With the gold domes of the famed Kadhimiya shrine as a backdrop, nearby streets full of shops, markets and tea-sellers in Baghdad look bustling and vibrant, even at night. Tempting windows display sparkly clothes and cascades of candy in rainbow colors.
But shopkeepers say no one has been buying much since Iraq devalued its dinar against the dollar last year.
"Regarding the economic situation and the rise of the dollar — it destroyed the people," says Saad Salman, the owner of one of the sweet shops. "Purchasing power has fallen. Someone who used to buy a kilogram, now they buy half a kilogram, you know?"
Around the world, economies have been crushed by the pandemic. The International Monetary Fund reported in October that most Mideast economies plunged into recession. But some places are especially vulnerable, among them Iraq. Its economy depends overwhelmingly on oil exports, and as travel halted and demand for fuel dwindled, government revenues tumbled along with oil prices.
The finance ministry estimates 7 million Iraqis (out of about 40 million citizens) receive government salaries or pensions. But government revenues plummeted by 47.5% in the first eight months of last year, the World Bank reports. With drastically less oil revenue, the government has been paying its salaries and pensions intermittently or not at all. Economists say Iraq's poverty rate may have shot up from 20% in 2018 to 30% or more last year.
To try to make it easier to pay those salaries, as well to encourage people to buy domestically instead of relying on imports, the government devalued the dinar against the dollar by about 20% in December. But as Iraq produces very little, people have little choice but to buy imported goods — which are only more expensive now.
In the sweet shop, Salman gestures around the store. The price of a bag of sugar has gone up by a third, walnuts have almost doubled in price. As the millions who depend on government salaries and pensions have seen their income become precarious or nonexistent, he says inequality is on the rise.
"Now, because of the rise of the dollar and the pensions people aren't receiving, there are two classes of people," he says. "A poor class and a rich class."
"Iraq's economic situation can probably best be described as being dire," says Ali al-Saffar of the International Energy Agency.
He covers the whole region, and finds the situation in Iraq "the one that really is probably most alarming" in terms of its potential for destabilization.
"The roots are that the structure of the economy has been wonky for decades," he says. Iraq depends on oil for as much as 98% of its revenue, he explains, almost all of which goes to the state. "It basically means that the state has grown larger than it needs to be, that the private sector hasn't grown as large as it should be, and that the government is relied upon for creating jobs."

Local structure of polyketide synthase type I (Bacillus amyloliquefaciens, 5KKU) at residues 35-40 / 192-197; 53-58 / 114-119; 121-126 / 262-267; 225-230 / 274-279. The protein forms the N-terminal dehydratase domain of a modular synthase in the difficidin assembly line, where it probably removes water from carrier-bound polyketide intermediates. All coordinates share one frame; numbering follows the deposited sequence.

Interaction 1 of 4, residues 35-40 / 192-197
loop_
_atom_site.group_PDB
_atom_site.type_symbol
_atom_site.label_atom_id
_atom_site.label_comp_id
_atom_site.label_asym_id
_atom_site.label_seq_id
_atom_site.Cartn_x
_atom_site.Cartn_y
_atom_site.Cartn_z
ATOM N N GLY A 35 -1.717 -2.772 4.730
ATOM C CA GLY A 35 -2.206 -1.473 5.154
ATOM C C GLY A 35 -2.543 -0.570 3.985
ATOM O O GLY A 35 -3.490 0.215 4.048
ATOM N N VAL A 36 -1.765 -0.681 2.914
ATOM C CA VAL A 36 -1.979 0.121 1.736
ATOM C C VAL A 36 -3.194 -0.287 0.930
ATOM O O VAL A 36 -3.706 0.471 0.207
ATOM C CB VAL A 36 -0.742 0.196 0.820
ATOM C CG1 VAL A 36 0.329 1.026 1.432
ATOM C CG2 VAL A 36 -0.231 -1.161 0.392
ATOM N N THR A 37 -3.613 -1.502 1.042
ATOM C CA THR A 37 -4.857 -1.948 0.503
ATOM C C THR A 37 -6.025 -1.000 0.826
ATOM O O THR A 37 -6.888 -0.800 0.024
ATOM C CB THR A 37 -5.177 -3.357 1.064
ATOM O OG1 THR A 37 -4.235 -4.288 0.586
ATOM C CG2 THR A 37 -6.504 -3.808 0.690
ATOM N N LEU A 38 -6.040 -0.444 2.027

Iraq is not unique in this respect. Many oil-exporting countries have been bruised by low oil prices, and many have centralized economies with lots of state employees.
But some, like the United Arab Emirates, have diversified their economies with manufacturing, travel or tourism sectors. Others, like Saudi Arabia, have vast reserves.
Iraq, on the other hand, is depleted by burdens including rebuilding cities ruined by its shattering fight against the Islamic State.
For years, if not decades, economists have insisted it is imperative for Iraq to have a more diverse economy and a larger private sector, so that so many people's livelihoods do not depend on a high oil price. But despite international development initiatives large and small, the private sector is still dwarfed by the state economy.
The government's reform plan
Finance Minister Ali Allawi does have a plan. "There has to be really an entirely different approach to the way that the government funds itself and the way that resources are allocated between various sectors," he tells NPR.
His ministry unveiled a white paper last year to do things like encourage investment by improving Iraq's infrastructure, bump up tax revenues, stimulate agriculture and manufacturing and tailor young Iraqis' education to the global labor market.
Allawi concedes that many of these ideas are not new. In the past, he says, "most of these plans foundered because there wasn't the will to sustain them." Oil money was flowing, and the government "chose the line of least resistance."
Now, he says, there is political and popular recognition that reform is necessary. The white paper contains hundreds of concrete steps to be enacted over three to five years — the first being the currency devaluation.
"There'll be a number of people who will lose and a much greater number who will benefit," he says of the disruption.
But the benefits will take time to materialize. Meantime, Iraq is seeking billions of dollars in loans from the International Monetary Fund to soften the present pain — and avert political challenges.
"If the current situation continues," warns Sajad Jiyad of the Century Foundation, "and if oil prices are low, there is a real possibility that more and more people will go on strikes or protests, and things could become more difficult."
Protests have rocked Iraq over the past year and a half. The largest have been in Baghdad, but the southern city of Nasiriyah has also seen large demonstrations and a months-long sit-in. A forceful crackdown has dampened the protests, but anger continues to simmer and activists say growing poverty is one factor that keeps it going.
"The economic situation of all of the people in Nasiriyah and Iraq is getting worse day after day. We will see more demonstrations," says Ziyad al Asaad, who has participated in many demonstrations against the government. "More protests in the streets, in the square."